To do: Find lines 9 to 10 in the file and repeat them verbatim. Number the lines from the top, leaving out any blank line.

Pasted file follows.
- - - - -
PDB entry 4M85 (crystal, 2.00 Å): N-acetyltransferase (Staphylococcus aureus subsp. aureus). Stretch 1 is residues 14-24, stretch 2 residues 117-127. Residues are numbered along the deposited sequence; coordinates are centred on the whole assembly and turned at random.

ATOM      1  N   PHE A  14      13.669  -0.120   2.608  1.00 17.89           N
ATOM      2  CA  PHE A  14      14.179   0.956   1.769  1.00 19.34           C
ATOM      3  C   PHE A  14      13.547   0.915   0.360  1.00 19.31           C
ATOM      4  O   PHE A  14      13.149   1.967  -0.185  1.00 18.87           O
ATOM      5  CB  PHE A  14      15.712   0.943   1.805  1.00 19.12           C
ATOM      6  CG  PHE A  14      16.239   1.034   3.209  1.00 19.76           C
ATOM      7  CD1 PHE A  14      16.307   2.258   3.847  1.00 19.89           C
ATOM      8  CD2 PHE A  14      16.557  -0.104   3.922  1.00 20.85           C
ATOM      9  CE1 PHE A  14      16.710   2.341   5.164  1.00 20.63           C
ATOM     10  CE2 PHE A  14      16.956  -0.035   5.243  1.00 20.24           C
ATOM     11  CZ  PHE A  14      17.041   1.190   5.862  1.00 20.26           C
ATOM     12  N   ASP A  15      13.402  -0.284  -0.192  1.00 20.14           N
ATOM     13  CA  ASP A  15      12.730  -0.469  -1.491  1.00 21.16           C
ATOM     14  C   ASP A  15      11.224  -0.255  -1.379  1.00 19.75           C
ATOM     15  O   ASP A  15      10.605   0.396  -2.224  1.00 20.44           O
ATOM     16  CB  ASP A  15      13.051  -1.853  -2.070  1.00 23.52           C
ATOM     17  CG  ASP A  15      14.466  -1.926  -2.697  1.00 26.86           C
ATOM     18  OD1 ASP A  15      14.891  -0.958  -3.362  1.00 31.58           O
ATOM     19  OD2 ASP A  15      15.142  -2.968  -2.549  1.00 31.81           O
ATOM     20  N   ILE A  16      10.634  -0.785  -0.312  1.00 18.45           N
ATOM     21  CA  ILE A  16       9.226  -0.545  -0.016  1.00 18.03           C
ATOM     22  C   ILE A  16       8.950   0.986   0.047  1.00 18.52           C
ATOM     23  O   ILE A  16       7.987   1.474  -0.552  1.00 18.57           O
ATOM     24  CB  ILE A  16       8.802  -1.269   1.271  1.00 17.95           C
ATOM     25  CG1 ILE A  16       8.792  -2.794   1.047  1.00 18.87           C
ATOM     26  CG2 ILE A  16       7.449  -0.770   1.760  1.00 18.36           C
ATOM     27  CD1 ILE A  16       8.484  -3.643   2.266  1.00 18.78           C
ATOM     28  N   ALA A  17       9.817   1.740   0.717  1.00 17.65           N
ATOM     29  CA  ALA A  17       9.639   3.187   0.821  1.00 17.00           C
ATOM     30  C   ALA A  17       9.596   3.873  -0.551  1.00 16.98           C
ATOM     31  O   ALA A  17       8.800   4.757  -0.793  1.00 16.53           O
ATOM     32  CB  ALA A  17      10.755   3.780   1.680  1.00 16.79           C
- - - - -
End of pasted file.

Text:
ATOM      8  CD2 PHE A  14      16.557  -0.104   3.922  1.00 20.85           C
ATOM      9  CE1 PHE A  14      16.710   2.341   5.164  1.00 20.63           C